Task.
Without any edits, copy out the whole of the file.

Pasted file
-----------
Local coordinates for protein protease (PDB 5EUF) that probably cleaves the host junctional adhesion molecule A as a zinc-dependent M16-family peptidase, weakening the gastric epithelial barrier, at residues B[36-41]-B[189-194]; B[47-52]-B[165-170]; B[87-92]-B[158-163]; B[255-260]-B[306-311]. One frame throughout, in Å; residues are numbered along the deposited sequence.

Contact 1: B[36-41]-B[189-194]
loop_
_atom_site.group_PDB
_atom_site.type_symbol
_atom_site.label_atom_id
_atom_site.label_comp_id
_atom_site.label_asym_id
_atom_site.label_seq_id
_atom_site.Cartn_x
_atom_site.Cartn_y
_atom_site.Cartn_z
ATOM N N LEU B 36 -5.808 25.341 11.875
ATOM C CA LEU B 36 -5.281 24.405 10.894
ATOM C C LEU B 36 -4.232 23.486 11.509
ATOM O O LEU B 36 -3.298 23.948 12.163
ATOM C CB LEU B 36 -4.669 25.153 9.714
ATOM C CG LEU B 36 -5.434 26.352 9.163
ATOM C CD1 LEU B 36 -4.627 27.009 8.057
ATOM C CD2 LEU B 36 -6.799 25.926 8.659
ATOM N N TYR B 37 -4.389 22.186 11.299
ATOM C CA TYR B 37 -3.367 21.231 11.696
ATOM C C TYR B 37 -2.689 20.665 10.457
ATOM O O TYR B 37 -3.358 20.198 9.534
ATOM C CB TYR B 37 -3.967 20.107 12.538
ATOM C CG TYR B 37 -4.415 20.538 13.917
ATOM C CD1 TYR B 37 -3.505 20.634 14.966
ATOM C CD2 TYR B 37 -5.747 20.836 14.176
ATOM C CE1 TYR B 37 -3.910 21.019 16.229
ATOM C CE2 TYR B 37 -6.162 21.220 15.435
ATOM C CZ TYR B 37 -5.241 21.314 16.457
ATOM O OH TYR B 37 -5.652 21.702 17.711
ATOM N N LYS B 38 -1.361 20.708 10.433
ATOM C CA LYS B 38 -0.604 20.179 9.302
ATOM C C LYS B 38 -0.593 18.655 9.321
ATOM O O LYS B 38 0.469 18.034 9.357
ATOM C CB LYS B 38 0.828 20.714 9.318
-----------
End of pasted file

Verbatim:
Local coordinates for protein protease (PDB 5EUF) that probably cleaves the host junctional adhesion molecule A as a zinc-dependent M16-family peptidase, weakening the gastric epithelial barrier, at residues B[36-41]-B[189-194]; B[47-52]-B[165-170]; B[87-92]-B[158-163]; B[255-260]-B[306-311]. One frame throughout, in Å; residues are numbered along the deposited sequence.

Contact 1: B[36-41]-B[189-194]
loop_
_atom_site.group_PDB
_atom_site.type_symbol
_atom_site.label_atom_id
_atom_site.label_comp_id
_atom_site.label_asym_id
_atom_site.label_seq_id
_atom_site.Cartn_x
_atom_site.Cartn_y
_atom_site.Cartn_z
ATOM N N LEU B 36 -5.808 25.341 11.875
ATOM C CA LEU B 36 -5.281 24.405 10.894
ATOM C C LEU B 36 -4.232 23.486 11.509
ATOM O O LEU B 36 -3.298 23.948 12.163
ATOM C CB LEU B 36 -4.669 25.153 9.714
ATOM C CG LEU B 36 -5.434 26.352 9.163
ATOM C CD1 LEU B 36 -4.627 27.009 8.057
ATOM C CD2 LEU B 36 -6.799 25.926 8.659
ATOM N N TYR B 37 -4.389 22.186 11.299
ATOM C CA TYR B 37 -3.367 21.231 11.696
ATOM C C TYR B 37 -2.689 20.665 10.457
ATOM O O TYR B 37 -3.358 20.198 9.534
ATOM C CB TYR B 37 -3.967 20.107 12.538
ATOM C CG TYR B 37 -4.415 20.538 13.917
ATOM C CD1 TYR B 37 -3.505 20.634 14.966
ATOM C CD2 TYR B 37 -5.747 20.836 14.176
ATOM C CE1 TYR B 37 -3.910 21.019 16.229
ATOM C CE2 TYR B 37 -6.162 21.220 15.435
ATOM C CZ TYR B 37 -5.241 21.314 16.457
ATOM O OH TYR B 37 -5.652 21.702 17.711
ATOM N N LYS B 38 -1.361 20.708 10.433
ATOM C CA LYS B 38 -0.604 20.179 9.302
ATOM C C LYS B 38 -0.593 18.655 9.321
ATOM O O LYS B 38 0.469 18.034 9.357
ATOM C CB LYS B 38 0.828 20.714 9.318